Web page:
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Satori Story

Hard to begin when you know
you'll have to end something
that has no ending.

Now I write the date on the page,
and it seems to begin. The ending?
That's when everybody laughs.
Or maybe it, too, is the date.

Once (a good beginning) on a windy night
I walked, knowing: This is me,
and now is now bursting from me
as song needing no reason,
I the fountainhead of reasons and feelings.

The story could end there.
Some illusion (of being a teenager
with acne and uncombable hair) ended.

I go home, Mom nags ("Don't you have
homework?"); I'm so high, it doesn't
reach me.Next day I try to tell someone,
who doesn't get it.

Later I make an effort to be funny,
then wonder if a clown could really have known
what I'd seemed to know the night before

and that night I masturbate, wondering
what good is it to know something
that doesn't need to be any good
to be what it is.

The story could end there,
but doesn't (who says?I say.
I'm the one who never ends.)

The story doesn't just go on;
it branches into simultaneous versions:
Trying to find it again in a woman,
losing it (or separating it
from what it is not) and finding it and
losing it (Boy meets God, Boy
loses God, God finds God) and
finding it (He loves me, I
love me not) and so forth
(unless we end it somewhere)...
Or there is no finding and losing
because the story never began,
just an adolescent delusion of grandeur;
now we know better, endure, earn your
keep, that's the whole ball of wax.

It could end there. (NO! NO!)
It could, you know.

A few days ago, for example, I
(much older) again walking, stumbled
into my old vision or its ghost,
then said it in a poem so that others
will maybe see it too (it belongs
to all of us, to no one), which I
couldn't do when I was 17,
so you could end it there.

But the next day I was sluggish,
putting off mowing the lawn, horny,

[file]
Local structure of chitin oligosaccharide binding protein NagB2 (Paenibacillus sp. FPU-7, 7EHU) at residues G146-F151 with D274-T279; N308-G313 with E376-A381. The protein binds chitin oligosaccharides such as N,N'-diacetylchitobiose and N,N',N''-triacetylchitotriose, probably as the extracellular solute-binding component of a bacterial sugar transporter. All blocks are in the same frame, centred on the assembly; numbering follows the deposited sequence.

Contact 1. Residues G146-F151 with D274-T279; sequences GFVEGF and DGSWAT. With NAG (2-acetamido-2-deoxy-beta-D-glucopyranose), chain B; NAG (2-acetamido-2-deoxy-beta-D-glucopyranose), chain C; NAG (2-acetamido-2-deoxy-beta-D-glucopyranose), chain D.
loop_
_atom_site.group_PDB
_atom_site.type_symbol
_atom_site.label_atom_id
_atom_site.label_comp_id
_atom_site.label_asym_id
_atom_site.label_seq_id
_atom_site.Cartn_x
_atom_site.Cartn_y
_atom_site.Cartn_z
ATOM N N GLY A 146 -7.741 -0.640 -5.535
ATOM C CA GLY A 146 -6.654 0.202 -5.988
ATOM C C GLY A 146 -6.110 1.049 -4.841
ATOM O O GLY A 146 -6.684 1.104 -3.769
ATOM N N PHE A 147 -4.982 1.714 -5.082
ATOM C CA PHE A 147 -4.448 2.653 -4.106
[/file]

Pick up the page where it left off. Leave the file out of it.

wondering if, by continuing to be
whatever I was being, I was betraying
what I'd just begun again to seem
to know, and when I went to a poetry reading
to read my poem, someone was reading
things that kept rhyming, line by line,
whether they wanted to or not,
and the others listened soberly
(I couldn't--my language hurt too bad),
and I couldn't see anyone there
to read it to, couldn't see anyone there.

I saw them when I wrote it.
The me that wrote it could have read it.
The story could end there.

But it doesn't, because this
is the other side of that. Later,
anyway. Earlier (to recapitulate)
our hero realizes (with tears of joy
haloing each streetlight with opalescence)
that it's all OK, that all is and will be
well, that as you walk down the street,
the street spins by, and you
are the musician who makes the music
you dance to and...

Others have said it better.
The point is, what does one do with it?
Nothing, of course, the knowledge tells me--
or anything. I could call this a problem.
Since it is not a problem,
It would be impossible to solve,
which makes it an ideal problem.

That would give me something to do,
and when nothing I can do resolves it,
then I can be the problem. I can be,
for example, a poet. Solve me! I'm a poet:
The only thing worth being,
since only as a poet can I share with others
this knowing for which I have no use.

Is that all? Shall I watch the grass grow?
Are bums poets with writer's block?
Are workaholic businessmen bums with bumming blocks?

Does the end have to make sense?
This is the way a poem gets
when it should have ended long ago.

So that's how it ends:
when it's supposed to.
and how do you know when that is?
There are easier ways than my way,
which is to notice that I'm still dancing,
but the music stopped long ago.
Reader, my partner, I bump into you
where you're standing still
(having heard the music stop).

But nothing ends, except poems
and dances and other grains of sand
with infinity in them if we put it there.

I hear the music again. The pause
was just a decrescendo before recapitulation
and coda.

So young poet has a...satori?
Epiphany? Enlightenment? (Everybody loves
Satori night and Samedhi morning.)
And the next day it rained (or he died
in a tragic accident or lived in an
accidental tragedy or tackled a burglar
and became a hero as once a child
daydreamed over a Hardy Boys book).

This, too, is only now (which one?).

I like "hello." It's the least ending
ending I know of. You visit home
awhile, but then you have to go
home. If you end with a beginning,
you don't have to end.

Chasing our own tails, we ass-end
and descend the spiral of time.
Eternity needs something to do
with itself. That, should you choose
to accept it, is your mission. So
hello already.

Last updated: July 1, 2016 (c) Dean Blehert 2016